Comparative Evaluation of ProTaper Gold, TruNatomy, and XP-endo Shaper Instruments on Dentinal Microcrack Formation: Scanning Electron Microscope Study

[Year:2024] [Month:January-April] [Volume:12] [Number:1] [Pages:5] [Pages No:8 - 12]

Keywords: Dentin, Electron scanning microscopy, Endodontics, Nickel–titanium alloy, Root canal

   DOI: 10.5005/djas-11014-0036  |  Open Access |  How to cite  | 


Aim: The aim of this study was to compare dentinal crack formation in root canal walls after instrumentation with TruNatomy (TN), XP-endo Shaper (XP), and ProTaper Gold (PTG) files under a scanning electron microscope (SEM). Materials and methods: A total of 24 single-rooted teeth were selected. Teeth with any detectable fractures or cracks, calcifications, or previous root canal procedures were excluded. The teeth were randomly divided into three experimental groups (n = 8) as follows: Group A: TN, Group B: PTG, Group C: XP. Following root canal procedures, irrigation with water was used to section the roots at 3, 6, and 9 mm from the apex. To check for cracks, the pieces were examined under an SEM at a magnification of 100× in all directions. The data were analyzed using the Chi-square test. Results: ProTaper Gold produced a greater number of cracks than TN and XP files. There was a statistically significant difference in microcracks produced by PTG, XP-endo, and TN at coronal and apical levels (p = 0.001), while at middle level it was non-significant. Conclusion: All files produced dentin cracks, however, PTG produced the highest number of cracks, followed by TN and XP.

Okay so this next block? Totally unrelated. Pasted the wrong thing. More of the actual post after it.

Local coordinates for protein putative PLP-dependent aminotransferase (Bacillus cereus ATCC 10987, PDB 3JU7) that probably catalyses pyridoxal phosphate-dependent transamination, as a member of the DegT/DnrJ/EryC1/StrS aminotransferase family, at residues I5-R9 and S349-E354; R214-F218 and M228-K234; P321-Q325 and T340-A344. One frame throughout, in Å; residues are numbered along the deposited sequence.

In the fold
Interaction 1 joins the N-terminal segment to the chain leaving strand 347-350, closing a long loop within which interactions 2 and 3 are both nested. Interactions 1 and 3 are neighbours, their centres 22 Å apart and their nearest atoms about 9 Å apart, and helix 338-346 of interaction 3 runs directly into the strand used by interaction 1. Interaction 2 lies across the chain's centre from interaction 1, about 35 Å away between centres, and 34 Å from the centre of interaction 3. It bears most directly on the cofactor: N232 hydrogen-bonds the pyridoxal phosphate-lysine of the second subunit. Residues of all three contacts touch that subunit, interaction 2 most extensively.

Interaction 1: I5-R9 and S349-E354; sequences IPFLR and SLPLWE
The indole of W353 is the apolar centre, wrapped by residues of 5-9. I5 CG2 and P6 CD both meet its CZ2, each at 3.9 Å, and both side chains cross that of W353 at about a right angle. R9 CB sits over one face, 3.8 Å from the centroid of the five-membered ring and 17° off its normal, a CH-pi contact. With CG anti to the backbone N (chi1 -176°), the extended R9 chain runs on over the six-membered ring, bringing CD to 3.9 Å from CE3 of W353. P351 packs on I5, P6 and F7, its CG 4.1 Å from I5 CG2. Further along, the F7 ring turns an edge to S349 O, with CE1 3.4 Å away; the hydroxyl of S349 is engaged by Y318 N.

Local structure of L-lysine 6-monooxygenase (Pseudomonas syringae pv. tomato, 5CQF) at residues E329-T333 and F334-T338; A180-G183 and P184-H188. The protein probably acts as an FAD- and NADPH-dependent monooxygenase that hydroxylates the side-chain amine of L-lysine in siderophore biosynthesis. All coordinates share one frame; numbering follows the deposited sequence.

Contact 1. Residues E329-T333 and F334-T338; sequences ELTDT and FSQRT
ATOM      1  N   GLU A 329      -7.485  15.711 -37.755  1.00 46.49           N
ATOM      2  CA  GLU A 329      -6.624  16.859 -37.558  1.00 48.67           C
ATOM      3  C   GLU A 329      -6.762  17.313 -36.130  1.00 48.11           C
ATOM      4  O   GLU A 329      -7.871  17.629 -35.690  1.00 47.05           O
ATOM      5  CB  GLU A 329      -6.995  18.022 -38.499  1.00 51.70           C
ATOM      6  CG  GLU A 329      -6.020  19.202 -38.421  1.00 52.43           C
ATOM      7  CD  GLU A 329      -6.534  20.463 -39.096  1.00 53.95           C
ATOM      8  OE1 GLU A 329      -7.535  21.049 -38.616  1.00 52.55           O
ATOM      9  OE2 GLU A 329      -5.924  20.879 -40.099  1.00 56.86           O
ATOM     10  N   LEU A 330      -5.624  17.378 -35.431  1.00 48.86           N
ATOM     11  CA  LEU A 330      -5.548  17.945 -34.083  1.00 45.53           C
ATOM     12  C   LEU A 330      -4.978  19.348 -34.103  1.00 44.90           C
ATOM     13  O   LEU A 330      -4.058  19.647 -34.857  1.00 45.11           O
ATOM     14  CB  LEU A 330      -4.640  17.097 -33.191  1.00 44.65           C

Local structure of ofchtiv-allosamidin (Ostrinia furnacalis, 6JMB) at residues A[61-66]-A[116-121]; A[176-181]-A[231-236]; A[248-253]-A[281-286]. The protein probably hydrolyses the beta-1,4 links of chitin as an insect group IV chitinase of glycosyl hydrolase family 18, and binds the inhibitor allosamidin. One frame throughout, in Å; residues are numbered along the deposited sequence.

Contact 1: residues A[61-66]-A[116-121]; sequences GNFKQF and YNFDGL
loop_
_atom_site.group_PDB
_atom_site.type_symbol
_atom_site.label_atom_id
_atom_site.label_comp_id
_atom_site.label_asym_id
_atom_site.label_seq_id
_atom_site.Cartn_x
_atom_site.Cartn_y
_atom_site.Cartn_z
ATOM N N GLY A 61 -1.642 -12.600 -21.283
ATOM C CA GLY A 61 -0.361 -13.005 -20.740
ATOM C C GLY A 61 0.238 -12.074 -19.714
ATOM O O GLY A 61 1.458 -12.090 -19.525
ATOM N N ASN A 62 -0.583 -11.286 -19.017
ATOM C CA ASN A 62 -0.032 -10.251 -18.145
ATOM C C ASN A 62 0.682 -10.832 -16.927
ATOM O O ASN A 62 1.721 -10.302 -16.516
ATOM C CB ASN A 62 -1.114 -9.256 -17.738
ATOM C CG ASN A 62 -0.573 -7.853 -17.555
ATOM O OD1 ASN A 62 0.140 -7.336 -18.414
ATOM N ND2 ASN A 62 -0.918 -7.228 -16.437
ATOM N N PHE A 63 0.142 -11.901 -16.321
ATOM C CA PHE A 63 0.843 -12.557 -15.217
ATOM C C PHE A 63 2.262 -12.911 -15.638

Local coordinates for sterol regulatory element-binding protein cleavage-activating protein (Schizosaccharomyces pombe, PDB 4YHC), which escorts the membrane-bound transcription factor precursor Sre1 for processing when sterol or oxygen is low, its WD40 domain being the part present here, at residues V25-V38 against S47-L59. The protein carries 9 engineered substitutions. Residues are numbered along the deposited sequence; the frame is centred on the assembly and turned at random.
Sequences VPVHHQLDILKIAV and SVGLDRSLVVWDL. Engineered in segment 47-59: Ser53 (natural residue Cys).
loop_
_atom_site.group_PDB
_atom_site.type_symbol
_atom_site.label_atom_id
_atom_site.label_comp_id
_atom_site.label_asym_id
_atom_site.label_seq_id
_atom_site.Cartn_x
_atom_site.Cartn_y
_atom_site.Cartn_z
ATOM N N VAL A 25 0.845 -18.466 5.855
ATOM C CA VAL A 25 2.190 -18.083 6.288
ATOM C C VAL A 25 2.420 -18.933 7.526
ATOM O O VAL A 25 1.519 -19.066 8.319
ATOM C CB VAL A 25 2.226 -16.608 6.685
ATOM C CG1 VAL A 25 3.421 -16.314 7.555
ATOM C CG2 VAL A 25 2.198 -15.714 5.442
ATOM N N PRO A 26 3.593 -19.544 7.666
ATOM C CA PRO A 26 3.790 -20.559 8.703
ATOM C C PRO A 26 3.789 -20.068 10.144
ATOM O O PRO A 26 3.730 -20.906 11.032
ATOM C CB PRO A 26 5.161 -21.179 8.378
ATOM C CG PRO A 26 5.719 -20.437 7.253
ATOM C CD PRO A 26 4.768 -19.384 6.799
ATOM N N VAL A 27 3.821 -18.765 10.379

Gurkiran Kaur, Purshottam Jasuja, Shveta Munjal, Heena Khurana, Ekta Gakhar, Suman Sharma

Comparison of Fracture Resistance and Quality of Lateral Condensation Obturation in Traditional and Conservative Access Cavity Preparation: An In Vitro Study

[Year:2024] [Month:January-April] [Volume:12] [Number:1] [Pages:8] [Pages No:13 - 20]

Keywords: Conservative endodontic cavity, Dye penetration, Fracture resistance, Lateral condensation, Radiovisiography, Stereomicroscope, Traditional endodontic cavity

   DOI: 10.5005/djas-11014-0041  |  Open Access |  How to cite  |